In an EFTA type arrangement, Ireland could, like Norway, greatly revive its fishing communities and, in conjunction with the UK, end the huge over fishing which is going on at present around our islands.
For Ireland, this is important because 90% of the country’s exclusive economic zone is actually maritime, by far the highest in the EU.
For Ireland to opt for an EFTA style deal with the EU, would relieve the UK of the need to solve the thorny issue of the Irish border. It would also maintain the present mutually beneficial arrangements between the two islands.
The downside for Ireland would be its exclusion from the decision-making process in Brussels. However, with a voting share of between 1-2% in the Council of Ministers, it is arguable whether Ireland, at present, has much of a say in EU law making.
In addition, there are attractions to the EU for agreeing Ireland’s exit to an EFTA linkage. The usefulness of Ireland in the negotiations has now passed, with the UK agreeing to a generous financial settlement.
To countries on the European mainland, Germany, France, Netherlands etc., it is doubtful whether the huge difficulties in finding a solution to the Irish border is worth the candle. As the EU showed in its notorious Bailout for Ireland, it was more than willing to dispense with Ireland’s national interests when faced with wider EU considerations.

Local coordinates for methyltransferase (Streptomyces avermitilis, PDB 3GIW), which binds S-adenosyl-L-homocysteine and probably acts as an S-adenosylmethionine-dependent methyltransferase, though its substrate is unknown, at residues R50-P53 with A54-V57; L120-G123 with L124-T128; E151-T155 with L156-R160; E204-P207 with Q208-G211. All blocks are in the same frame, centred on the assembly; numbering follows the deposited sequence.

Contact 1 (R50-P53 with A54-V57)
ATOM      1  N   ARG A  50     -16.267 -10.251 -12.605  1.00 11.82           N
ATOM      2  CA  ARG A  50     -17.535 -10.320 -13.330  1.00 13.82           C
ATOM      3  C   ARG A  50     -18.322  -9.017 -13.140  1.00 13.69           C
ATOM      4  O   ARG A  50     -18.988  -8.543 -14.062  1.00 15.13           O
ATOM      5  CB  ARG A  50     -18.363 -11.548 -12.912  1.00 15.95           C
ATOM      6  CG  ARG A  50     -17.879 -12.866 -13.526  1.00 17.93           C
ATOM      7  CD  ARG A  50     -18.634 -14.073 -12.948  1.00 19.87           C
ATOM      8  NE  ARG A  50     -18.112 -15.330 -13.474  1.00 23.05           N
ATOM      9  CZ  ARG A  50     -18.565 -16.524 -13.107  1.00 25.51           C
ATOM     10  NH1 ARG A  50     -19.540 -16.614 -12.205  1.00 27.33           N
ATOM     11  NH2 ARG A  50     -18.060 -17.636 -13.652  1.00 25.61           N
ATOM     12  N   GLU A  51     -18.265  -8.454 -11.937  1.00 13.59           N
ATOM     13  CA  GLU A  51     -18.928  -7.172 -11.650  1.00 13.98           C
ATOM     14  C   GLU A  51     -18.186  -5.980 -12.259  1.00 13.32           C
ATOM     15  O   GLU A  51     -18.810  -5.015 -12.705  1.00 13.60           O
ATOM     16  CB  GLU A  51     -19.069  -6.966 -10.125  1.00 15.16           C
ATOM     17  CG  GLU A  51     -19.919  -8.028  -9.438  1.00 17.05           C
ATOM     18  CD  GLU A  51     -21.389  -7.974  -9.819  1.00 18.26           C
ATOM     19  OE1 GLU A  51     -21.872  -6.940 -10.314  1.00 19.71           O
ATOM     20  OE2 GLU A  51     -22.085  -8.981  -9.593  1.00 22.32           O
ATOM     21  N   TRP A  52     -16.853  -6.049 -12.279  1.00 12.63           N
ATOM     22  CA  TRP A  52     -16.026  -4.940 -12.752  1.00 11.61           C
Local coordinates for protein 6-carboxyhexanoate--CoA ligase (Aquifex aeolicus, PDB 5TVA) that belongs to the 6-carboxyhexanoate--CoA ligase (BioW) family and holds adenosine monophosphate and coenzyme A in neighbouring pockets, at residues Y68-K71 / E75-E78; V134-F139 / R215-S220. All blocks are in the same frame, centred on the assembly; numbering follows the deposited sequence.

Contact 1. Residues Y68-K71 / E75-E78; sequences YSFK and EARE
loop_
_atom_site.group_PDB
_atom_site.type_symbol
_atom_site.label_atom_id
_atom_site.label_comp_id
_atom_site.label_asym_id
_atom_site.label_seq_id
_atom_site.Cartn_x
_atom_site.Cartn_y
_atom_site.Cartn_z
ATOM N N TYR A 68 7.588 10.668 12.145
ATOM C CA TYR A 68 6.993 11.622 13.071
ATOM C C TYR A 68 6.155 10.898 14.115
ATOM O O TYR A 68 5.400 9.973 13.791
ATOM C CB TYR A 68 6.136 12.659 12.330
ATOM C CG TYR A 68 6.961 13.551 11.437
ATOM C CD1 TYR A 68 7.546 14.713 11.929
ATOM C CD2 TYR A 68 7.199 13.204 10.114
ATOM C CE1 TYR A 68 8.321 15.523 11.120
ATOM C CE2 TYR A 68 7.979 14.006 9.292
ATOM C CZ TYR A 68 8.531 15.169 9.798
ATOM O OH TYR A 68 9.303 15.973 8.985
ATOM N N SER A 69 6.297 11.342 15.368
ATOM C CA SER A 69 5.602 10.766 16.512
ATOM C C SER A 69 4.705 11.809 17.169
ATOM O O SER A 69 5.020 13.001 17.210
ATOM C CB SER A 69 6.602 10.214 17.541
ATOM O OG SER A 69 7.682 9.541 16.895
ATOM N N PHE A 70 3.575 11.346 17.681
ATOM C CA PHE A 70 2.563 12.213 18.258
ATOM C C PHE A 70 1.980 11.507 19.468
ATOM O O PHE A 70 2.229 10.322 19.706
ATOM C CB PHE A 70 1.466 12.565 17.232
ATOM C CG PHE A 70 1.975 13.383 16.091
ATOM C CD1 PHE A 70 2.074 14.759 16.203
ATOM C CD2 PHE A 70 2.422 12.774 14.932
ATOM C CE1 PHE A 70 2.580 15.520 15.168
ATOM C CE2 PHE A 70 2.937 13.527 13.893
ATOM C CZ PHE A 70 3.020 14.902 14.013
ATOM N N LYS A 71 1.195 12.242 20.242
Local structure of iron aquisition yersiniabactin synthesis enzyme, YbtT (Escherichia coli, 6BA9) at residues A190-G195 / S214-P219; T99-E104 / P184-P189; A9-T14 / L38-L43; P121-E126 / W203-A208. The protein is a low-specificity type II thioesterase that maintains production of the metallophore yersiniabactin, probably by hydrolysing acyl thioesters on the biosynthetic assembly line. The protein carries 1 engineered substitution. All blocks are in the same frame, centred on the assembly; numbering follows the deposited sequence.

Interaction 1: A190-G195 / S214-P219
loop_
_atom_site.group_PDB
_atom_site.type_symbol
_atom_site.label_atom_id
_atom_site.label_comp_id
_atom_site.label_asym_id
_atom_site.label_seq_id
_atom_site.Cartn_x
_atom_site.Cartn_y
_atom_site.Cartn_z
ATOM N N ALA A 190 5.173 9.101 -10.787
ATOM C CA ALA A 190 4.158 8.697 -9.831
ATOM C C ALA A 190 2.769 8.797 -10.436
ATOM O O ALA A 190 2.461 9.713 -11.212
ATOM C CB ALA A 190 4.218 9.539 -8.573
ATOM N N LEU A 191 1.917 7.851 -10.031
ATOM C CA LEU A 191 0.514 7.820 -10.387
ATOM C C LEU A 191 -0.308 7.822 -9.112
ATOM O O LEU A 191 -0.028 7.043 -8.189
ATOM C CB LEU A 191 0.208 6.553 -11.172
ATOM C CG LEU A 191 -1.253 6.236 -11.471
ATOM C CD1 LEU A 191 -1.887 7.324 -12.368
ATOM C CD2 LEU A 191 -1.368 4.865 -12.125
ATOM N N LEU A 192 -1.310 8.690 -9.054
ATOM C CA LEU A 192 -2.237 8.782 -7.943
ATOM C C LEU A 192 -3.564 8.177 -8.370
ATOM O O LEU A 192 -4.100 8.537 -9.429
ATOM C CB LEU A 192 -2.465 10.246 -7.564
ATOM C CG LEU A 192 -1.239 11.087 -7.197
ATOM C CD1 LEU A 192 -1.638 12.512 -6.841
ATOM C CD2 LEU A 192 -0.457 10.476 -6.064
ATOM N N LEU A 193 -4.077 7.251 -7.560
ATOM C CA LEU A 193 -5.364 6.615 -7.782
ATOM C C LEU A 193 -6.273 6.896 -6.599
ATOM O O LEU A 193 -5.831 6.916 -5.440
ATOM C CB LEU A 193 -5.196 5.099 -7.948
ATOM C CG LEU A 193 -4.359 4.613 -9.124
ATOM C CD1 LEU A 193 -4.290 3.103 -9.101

Given the small size of the Irish economy, relative to the whole EU, it is extremely unlikely that the issue of the Irish border will be allowed scupper the wider deal.
Ireland is situated in the middle of anglophone North Atlantic countries, with the UK to the east and Canada to the west. It will be separated from the rest of the EU, not only by water but also by the UK. Geographically, historically and linguistically it will be an oddity in the EU.
If a free trade area is established by the USA, Canada and the UK, it would be a much more natural fit for Ireland, than to be left as a small English-speaking State on the periphery of a centralising EU Superstate.
Better to take matters into our own hands and seek EFTA membership, for a period, to assess the country’s future options, post Brexit.
• Ray Bassett is a former Irish diplomat. This is a section from a booklet he wrote for the London based Think Tank, Politeia